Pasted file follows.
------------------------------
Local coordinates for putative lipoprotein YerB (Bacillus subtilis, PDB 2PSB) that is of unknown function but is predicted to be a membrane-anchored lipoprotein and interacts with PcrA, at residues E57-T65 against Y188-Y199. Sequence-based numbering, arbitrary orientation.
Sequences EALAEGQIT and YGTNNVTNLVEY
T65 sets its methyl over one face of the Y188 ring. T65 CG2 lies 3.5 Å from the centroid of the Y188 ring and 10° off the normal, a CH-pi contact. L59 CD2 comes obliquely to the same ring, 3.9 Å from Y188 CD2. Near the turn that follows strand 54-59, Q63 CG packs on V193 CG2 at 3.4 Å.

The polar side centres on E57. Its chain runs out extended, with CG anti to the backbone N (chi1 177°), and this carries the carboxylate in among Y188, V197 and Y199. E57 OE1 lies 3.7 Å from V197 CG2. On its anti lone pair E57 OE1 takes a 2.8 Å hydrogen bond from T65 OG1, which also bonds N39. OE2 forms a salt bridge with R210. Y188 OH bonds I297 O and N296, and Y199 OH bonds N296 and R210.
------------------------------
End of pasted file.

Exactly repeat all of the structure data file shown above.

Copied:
Local coordinates for putative lipoprotein YerB (Bacillus subtilis, PDB 2PSB) that is of unknown function but is predicted to be a membrane-anchored lipoprotein and interacts with PcrA, at residues E57-T65 against Y188-Y199. Sequence-based numbering, arbitrary orientation.
Sequences EALAEGQIT and YGTNNVTNLVEY
T65 sets its methyl over one face of the Y188 ring. T65 CG2 lies 3.5 Å from the centroid of the Y188 ring and 10° off the normal, a CH-pi contact. L59 CD2 comes obliquely to the same ring, 3.9 Å from Y188 CD2. Near the turn that follows strand 54-59, Q63 CG packs on V193 CG2 at 3.4 Å.

The polar side centres on E57. Its chain runs out extended, with CG anti to the backbone N (chi1 177°), and this carries the carboxylate in among Y188, V197 and Y199. E57 OE1 lies 3.7 Å from V197 CG2. On its anti lone pair E57 OE1 takes a 2.8 Å hydrogen bond from T65 OG1, which also bonds N39. OE2 forms a salt bridge with R210. Y188 OH bonds I297 O and N296, and Y199 OH bonds N296 and R210.